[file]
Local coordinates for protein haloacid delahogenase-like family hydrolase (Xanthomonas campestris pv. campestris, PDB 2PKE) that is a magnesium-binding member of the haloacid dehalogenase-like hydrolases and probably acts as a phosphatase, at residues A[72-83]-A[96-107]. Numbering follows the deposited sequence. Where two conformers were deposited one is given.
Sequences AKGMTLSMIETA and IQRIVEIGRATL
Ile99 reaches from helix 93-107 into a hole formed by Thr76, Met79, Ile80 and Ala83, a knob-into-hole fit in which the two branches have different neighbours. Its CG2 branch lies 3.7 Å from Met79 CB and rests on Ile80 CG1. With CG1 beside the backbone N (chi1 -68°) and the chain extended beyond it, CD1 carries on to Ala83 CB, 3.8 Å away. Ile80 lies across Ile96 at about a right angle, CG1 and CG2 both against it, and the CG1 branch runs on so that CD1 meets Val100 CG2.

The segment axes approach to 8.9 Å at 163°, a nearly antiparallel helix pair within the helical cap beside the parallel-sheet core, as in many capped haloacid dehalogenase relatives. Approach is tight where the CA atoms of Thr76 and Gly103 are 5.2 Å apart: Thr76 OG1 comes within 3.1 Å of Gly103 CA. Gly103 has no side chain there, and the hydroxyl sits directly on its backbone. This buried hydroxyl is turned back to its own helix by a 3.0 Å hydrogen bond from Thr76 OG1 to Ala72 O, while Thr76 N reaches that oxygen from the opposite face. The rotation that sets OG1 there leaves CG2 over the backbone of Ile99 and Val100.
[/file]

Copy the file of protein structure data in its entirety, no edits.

Local coordinates for protein haloacid delahogenase-like family hydrolase (Xanthomonas campestris pv. campestris, PDB 2PKE) that is a magnesium-binding member of the haloacid dehalogenase-like hydrolases and probably acts as a phosphatase, at residues A[72-83]-A[96-107]. Numbering follows the deposited sequence. Where two conformers were deposited one is given.
Sequences AKGMTLSMIETA and IQRIVEIGRATL
Ile99 reaches from helix 93-107 into a hole formed by Thr76, Met79, Ile80 and Ala83, a knob-into-hole fit in which the two branches have different neighbours. Its CG2 branch lies 3.7 Å from Met79 CB and rests on Ile80 CG1. With CG1 beside the backbone N (chi1 -68°) and the chain extended beyond it, CD1 carries on to Ala83 CB, 3.8 Å away. Ile80 lies across Ile96 at about a right angle, CG1 and CG2 both against it, and the CG1 branch runs on so that CD1 meets Val100 CG2.

The segment axes approach to 8.9 Å at 163°, a nearly antiparallel helix pair within the helical cap beside the parallel-sheet core, as in many capped haloacid dehalogenase relatives. Approach is tight where the CA atoms of Thr76 and Gly103 are 5.2 Å apart: Thr76 OG1 comes within 3.1 Å of Gly103 CA. Gly103 has no side chain there, and the hydroxyl sits directly on its backbone. This buried hydroxyl is turned back to its own helix by a 3.0 Å hydrogen bond from Thr76 OG1 to Ala72 O, while Thr76 N reaches that oxygen from the opposite face. The rotation that sets OG1 there leaves CG2 over the backbone of Ile99 and Val100.